Linda handed me a newspaper clipping, showing the stream that runs through the Wood. The article describes it as an ‘open sewer’.
“It used to absolutely stink”, said Linda. “It was polluted and dangerous”.
Following a survey by Thames Water, it turned out that some of the houses that surround the wood had been victims of ‘cowboy builders’. Their plumbing had been set up so that their household waste went directly into the stream. Couple that with run-off from the roads, and you have a recipe for a very unpleasant health-hazard.
“Of course, most people didn’t even know that they were dumping their sewage into the stream, so they were horrified”, said Linda. Once the problem was identified, it was simply a case of sorting out the pipework. But there were still other sources of pollution.
“In 2006 we used some of our funding to plant a reed-bed, to help to filter out some of the run-off from the main road”, said Linda. The reeds form an interesting habitat in their own right, and I must admit to checking them for Bearded Tits every time I pass. No luck so far, but who knows? And it is certainly a fine resting place for dragonflies.
Today, I can vouch for the crystal-clear waters of the stream, and the complete lack of smell.
In 2012 the Fields were granted Queen Elizabeth II Playing Fields status, which gives them protection in perpetuity. And in 2013, the Woods were designated as a Nature Reserve, which should mean that they are free from the threat of development. However, the Friends remain vigilant: they meet ten times a year to discuss what’s going on, and to plan events that will help more local people enjoy and appreciate the wonder of this little piece of ancient woodland and common ground that was so nearly ruined.
What advice, I asked, would you give to anyone who wants to protect or improve a piece of local green space?
“ You need to be persistent”, said Linda, “And I personally don’t think that shouting at people does any good. After all, the people who work for the council are human beings too. It’s much better to build relationships, so that you work together”.
“And it’s good to make links with other community organisations”, said Ann. “The Woodland Trust and the Forestry Commission are both good sources of support and information. The Haringey branch of the Trust for Nature Conservation have done lots of very useful work in the wood too. And it’s also important to share information with other Friends groups. You can talk about what you’re doing, how you’re involving other local people. You can pick up excellent ideas, and make links with other people”.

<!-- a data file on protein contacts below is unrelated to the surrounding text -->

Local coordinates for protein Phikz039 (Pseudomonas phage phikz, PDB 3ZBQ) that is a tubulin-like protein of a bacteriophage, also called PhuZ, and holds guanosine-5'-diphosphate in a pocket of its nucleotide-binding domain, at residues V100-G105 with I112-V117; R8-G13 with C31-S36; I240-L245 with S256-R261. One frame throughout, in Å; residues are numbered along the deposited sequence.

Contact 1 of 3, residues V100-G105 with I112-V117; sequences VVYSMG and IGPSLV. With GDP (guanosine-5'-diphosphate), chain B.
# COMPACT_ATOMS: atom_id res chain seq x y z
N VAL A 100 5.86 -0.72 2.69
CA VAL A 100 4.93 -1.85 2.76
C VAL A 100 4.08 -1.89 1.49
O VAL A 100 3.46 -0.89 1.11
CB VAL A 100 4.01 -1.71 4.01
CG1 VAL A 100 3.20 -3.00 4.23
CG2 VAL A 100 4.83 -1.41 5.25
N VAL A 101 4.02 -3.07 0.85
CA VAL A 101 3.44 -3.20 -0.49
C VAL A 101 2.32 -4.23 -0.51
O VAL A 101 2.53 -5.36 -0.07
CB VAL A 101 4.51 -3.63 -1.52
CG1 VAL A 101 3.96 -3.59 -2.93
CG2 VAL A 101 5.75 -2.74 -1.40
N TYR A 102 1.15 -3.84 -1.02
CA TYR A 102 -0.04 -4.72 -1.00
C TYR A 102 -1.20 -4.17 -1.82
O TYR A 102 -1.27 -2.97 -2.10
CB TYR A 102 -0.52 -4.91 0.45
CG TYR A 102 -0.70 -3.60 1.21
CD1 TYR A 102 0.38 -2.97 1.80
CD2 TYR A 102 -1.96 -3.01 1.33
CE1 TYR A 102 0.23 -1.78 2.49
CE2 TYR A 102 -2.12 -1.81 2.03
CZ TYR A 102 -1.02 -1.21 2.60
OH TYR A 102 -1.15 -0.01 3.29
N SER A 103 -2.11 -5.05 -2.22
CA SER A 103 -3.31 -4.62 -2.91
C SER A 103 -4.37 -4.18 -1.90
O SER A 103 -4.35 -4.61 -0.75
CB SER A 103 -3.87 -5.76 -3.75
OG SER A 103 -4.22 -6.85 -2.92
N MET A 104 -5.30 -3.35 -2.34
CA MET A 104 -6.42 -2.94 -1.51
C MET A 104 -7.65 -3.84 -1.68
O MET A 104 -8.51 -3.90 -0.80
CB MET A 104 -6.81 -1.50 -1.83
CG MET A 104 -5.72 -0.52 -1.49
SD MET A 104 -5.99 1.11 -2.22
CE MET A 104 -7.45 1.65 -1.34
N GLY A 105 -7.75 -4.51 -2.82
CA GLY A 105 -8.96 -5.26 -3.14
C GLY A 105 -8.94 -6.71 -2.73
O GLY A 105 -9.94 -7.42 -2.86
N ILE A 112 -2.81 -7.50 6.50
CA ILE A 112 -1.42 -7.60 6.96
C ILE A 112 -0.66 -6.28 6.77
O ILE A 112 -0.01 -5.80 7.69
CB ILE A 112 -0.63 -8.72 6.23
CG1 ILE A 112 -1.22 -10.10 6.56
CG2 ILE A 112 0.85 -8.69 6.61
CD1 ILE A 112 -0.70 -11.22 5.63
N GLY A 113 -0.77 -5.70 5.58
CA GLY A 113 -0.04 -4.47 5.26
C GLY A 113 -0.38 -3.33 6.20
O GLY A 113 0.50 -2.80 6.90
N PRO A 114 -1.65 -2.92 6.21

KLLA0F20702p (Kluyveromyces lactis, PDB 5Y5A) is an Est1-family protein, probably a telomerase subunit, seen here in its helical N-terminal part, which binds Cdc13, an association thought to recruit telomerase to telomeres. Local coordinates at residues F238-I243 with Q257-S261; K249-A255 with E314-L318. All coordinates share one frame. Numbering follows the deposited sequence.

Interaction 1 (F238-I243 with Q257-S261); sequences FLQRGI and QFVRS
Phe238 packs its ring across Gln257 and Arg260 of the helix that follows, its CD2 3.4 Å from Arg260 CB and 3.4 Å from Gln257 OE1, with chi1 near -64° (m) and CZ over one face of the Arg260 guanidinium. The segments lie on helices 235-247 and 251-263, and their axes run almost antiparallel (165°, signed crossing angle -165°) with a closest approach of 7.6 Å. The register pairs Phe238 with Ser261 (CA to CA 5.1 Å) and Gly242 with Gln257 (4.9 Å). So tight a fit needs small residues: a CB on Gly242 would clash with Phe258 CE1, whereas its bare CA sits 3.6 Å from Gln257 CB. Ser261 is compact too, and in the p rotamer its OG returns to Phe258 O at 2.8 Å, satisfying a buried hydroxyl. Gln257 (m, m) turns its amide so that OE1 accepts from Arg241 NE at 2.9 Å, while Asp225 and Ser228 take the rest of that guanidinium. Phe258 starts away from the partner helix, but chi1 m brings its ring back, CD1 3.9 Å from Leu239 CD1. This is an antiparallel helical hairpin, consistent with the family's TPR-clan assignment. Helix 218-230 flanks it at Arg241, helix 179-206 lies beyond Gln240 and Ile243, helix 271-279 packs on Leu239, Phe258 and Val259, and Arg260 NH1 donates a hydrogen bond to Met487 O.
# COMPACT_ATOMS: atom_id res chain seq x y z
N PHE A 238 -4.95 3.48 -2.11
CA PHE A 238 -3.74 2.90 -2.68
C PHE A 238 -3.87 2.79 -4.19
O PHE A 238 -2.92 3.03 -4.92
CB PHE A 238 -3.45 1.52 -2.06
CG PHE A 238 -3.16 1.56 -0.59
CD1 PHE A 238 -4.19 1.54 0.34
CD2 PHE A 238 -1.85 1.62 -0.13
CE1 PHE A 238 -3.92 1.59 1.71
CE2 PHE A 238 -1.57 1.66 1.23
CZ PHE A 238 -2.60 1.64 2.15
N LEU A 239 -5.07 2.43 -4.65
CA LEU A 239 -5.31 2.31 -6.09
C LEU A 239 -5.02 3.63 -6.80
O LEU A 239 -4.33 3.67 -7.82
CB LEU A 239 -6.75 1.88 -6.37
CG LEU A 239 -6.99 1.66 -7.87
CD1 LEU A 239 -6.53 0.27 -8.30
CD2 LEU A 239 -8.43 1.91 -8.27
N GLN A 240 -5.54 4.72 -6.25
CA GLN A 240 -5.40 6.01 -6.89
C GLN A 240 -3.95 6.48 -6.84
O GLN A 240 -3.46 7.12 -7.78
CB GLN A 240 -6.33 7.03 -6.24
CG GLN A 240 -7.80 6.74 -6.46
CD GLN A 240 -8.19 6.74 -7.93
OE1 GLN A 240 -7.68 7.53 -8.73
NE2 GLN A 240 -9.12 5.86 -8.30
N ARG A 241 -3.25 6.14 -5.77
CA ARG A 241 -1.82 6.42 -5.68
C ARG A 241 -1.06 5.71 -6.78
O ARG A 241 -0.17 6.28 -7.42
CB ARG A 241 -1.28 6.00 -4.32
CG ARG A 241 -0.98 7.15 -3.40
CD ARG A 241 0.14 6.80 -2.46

“And the local press”, said Linda. “They’re always in need of copy, and can be your best friends if there’s an issue that you want to highlight or to publicise”
“You have to accept that the group itself will ebb and flow”, said Ann. “Sometimes there will be lots of people, sometimes not so many. But I do think that if there was a threat to the Wood, people would mobilise. It means a lot to a lot of people”.
For me, it was clear that a small group of people, if motivated enough, can make a huge difference to the quality of an area. What a loss it would have been if the Driving Range had been built, and if the wood had continued to be a focus for anti-social behaviour, making it feel dangerous for everyone else. As it is, it is still a wild area, but one which can accommodate everyone from children to dog walkers to runners to slightly scruffy, middle-aged women with binoculars around their necks. I am eternally grateful for the hard work and persistence of the Friends of Muswell Hill Playing Fields and Coldfall Wood. They are true friends to these green spaces, and have helped to protect the plants and animals that regard them as home, and to ensure that future generations of humans can walk amongst the trees, take a long, deep breath and feel themselves gently relax.
The Friends of Muswell Hill Playing Fields and Coldfall Wood meet on the first Tuesday of the month at 7.30 pm at Coldfall Primary school. Their next event is a Winter Tree walk with Iain Loasby, the woodman who did the most recent coppicing. For more information, have a look at the Coldfall Wood website here.